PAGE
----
This prenatal test can help your healthcare practitioner assess your baby’s health.
The NT test uses ultrasound to measure the clear (translucent) space in the tissue at the back of your developing baby’s neck.
The NT scan must be done when you’re between 11 and 14 weeks pregnant. The last day you can have it done is the day you turn 13 weeks and 6 days pregnant. It’s usually offered along with a blood test in what’s known as first-trimester combined screening.
Like other screening tests, an NT scan won’t give you a diagnosis. But it can assess your baby’s risk for certain problems and help you decide whether you want to have chorionic villus sampling (CVS) or amniocentesis to find out whether your baby is actually affected.
What to Expect
What are the advantages of first-trimester screening?
First-trimester screening lets you learn about your baby’s risk for chromosomal problems relatively early in the pregnancy without subjecting yourself to the slight risk of miscarriage from an invasive test like amniocentesis or CVS. If the risk is low, the results will offer you some reassurance.
The NT scan has been performed in the United States since 1995, mostly at large medical centers. Ultrasound technicians (sonographers) and doctors need special training and high-resolution ultrasound equipment to perform it correctly. They must be certified by the Fetal Medicine Foundation in London, the organization that sets the international standards and provides the software that enables a doctor to evaluate your baby’s risk.
Because the NT scan requires special training and equipment, it’s not yet available everywhere. Sand Lake Imaging has several technicians who are trained and certified in this test.
How can I decide which tests are right for me?
The American College of Obstetricians and Gynecologists now recommends that women of all ages be offered first- and second-trimester screening and diagnostic testing options. Your practitioner should discuss the pros and cons of various approaches with you. If you need further information, consider meeting with a genetic counselor. But ultimately, whether to test and which tests to have is a personal decision.
Many women opt for screening first and then make a decision about diagnostic testing based on the initial results. Other women opt for diagnostic testing right away. They may know that they’re at high risk for a chromosomal problem or a problem that can’t be detected by screening. Some women decide to have no screening or testing at all.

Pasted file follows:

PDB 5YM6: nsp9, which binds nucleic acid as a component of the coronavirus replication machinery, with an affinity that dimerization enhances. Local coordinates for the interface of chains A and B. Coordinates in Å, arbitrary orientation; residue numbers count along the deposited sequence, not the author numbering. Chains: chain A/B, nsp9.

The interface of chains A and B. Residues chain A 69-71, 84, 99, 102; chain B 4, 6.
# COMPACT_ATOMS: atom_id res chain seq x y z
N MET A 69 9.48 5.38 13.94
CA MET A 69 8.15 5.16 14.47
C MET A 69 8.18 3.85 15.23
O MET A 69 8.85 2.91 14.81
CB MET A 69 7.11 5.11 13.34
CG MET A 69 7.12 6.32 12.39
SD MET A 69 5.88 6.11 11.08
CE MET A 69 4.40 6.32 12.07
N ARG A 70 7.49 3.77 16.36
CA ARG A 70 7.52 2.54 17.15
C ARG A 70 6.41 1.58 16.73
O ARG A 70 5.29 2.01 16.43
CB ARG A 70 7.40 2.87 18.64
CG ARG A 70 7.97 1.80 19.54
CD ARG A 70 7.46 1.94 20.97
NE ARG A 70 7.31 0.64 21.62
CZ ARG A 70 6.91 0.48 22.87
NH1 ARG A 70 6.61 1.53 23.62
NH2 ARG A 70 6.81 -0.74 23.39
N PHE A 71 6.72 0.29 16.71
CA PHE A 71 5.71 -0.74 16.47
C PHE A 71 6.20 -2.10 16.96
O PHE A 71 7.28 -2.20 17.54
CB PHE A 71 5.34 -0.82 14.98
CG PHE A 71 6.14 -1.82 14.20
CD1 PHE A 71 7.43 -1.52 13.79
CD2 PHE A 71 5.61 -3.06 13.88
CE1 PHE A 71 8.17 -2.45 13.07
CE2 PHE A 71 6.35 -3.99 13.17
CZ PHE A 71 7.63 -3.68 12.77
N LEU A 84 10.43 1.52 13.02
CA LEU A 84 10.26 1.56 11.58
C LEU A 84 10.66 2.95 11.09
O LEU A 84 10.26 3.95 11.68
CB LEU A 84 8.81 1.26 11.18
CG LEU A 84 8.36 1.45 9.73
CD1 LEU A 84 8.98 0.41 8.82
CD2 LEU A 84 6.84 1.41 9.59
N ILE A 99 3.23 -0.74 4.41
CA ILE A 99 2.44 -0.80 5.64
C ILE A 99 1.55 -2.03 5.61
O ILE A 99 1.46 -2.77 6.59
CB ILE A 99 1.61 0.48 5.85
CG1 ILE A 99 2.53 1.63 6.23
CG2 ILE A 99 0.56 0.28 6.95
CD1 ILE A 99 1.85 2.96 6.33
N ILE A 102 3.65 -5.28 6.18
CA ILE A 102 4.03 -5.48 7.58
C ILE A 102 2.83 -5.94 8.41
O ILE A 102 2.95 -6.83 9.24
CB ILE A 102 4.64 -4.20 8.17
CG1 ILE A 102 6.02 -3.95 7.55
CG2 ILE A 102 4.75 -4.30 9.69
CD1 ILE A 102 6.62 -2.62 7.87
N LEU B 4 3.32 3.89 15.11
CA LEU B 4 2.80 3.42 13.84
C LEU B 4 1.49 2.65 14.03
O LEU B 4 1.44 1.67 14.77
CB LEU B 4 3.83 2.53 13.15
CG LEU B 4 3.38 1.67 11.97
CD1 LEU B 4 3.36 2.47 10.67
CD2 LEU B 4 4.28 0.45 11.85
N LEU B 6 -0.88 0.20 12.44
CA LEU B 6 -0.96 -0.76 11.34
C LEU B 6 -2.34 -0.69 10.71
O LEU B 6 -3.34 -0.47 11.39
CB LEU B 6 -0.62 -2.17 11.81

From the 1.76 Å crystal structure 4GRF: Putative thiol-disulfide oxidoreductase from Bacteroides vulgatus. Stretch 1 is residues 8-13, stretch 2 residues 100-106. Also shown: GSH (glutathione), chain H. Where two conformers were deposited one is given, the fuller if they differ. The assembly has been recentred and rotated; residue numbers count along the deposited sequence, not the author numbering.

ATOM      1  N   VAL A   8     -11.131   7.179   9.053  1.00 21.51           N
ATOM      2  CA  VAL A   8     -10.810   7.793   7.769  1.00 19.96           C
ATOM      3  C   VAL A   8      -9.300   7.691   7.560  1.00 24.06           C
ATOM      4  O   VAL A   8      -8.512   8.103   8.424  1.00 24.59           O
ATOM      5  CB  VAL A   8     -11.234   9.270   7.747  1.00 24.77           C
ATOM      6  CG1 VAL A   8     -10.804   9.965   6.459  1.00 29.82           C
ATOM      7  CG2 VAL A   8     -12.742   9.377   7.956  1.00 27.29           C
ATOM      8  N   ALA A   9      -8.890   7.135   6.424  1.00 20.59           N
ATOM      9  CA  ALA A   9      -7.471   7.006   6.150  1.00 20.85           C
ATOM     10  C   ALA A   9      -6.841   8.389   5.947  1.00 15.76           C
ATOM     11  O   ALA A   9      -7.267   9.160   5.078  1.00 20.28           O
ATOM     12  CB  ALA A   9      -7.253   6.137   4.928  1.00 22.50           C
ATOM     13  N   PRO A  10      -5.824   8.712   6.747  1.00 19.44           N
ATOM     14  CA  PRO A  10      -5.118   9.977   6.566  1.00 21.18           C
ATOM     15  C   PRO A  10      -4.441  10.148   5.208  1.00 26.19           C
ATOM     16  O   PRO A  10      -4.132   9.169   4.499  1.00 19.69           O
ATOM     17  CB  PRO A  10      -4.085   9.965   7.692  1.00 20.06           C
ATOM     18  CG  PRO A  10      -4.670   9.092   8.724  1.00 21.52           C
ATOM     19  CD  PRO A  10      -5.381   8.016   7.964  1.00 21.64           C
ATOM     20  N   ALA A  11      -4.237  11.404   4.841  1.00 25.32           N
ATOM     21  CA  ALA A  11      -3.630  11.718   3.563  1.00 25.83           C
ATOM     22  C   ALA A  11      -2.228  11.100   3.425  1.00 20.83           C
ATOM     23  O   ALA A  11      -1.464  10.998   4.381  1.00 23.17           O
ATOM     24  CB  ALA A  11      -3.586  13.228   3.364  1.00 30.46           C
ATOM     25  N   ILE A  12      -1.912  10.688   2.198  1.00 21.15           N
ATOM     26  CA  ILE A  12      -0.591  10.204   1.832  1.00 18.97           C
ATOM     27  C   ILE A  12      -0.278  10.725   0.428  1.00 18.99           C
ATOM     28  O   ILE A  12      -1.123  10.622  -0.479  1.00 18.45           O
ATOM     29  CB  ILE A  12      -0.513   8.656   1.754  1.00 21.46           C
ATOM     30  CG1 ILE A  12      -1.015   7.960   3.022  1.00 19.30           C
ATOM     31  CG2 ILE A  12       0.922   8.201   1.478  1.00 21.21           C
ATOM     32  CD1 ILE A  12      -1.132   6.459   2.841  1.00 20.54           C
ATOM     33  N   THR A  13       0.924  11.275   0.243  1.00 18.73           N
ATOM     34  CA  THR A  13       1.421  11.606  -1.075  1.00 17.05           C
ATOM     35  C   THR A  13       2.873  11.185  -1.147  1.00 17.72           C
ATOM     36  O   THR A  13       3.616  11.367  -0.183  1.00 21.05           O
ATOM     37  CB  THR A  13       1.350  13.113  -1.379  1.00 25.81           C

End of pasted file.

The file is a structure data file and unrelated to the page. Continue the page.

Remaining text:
How is the NT scan done?
The sonographer first confirms your baby’s gestational age by measuring him/her from crown to rump to see if it’s about the size he should be for his age. Then the sonographer positions the sensor, called the transducer, over your abdomen so that your baby’s nuchal fold area shows up on the monitor and measures the thickness of it on the screen with calipers.
How are the results computed?
Your baby’s chances of having a chromosomal abnormality are determined by the nuchal fold measurement, your age, and your baby’s gestational age. If you’re having a first-trimester combined screening, the blood test results will also be factored in.
Your age is factored in because although anyone can have a baby with a chromosomal abnormality, the risk increases as you age. For example, your likelihood of carrying a baby with Down syndrome ranges from about 1 in 1,295 at age 20 to about 1 in 82 at age 40.
Researchers have measured the nuchal folds of thousands of babies between 11 and 14 weeks of pregnancy. Because a baby’s nuchal fold will normally get a bit thicker with each day of gestation, they’ve been able to establish what an average thickness is for each day during those three weeks.
They’ve also figured out the statistical relationship between this measurement, the baby’s age, the mother’s age, and the likelihood that the baby will be born with certain abnormalities. In general, the thicker the fold at a given gestational age, the higher the chance of a chromosomal problem.
How accurate is this test?
How reliable a test is can be seen in its detection rate. The detection rate tells you how good the test is at identifying babies that are truly affected as being high risk. Specifically, it’s the percentage of affected babies who show screen-positive results, out of all those being screened.
The NT scan alone will detect about 70 to 80 percent of babies with Down syndrome. The detection rate for the first-trimester combined screening (the NT scan plus a first-trimester blood test) ranges from 79 to 90 percent.
What if the results indicate that my baby is at high risk for a problem?
With the help of your practitioner or a genetic counselor, you’ll want to decide whether the results indicate a high enough risk that you want to have amniocentesis or CVS to get a definitive diagnosis.
If you decide not to have diagnostic testing, you can get more information about your baby’s health and development by following up with a detailed ultrasound at 18 to 20 weeks. This ultrasound can detect “soft markers” of chromosome disorders, such as short limbs, a bright dot in the heart, a bright bowel, and certain problems in the kidneys. It can also look for anatomical defects, such as spina bifida.
How to PrepareAbdomen Ultrasound Preparation: Nothing to eat, drink, or smoke 6 hours prior to appointment time. Medications may be taken with a small amount of water.
OB Less than 14 weeks and Pelvic Ultrasound Preparation: 1½ hours before exam time, empty your bladder and drink 32 oz. of water, finishing 1 hour prior to exam. Arrive with a very full bladder. Do not urinate. Pelvic ultrasound should not be scheduled during menstruation.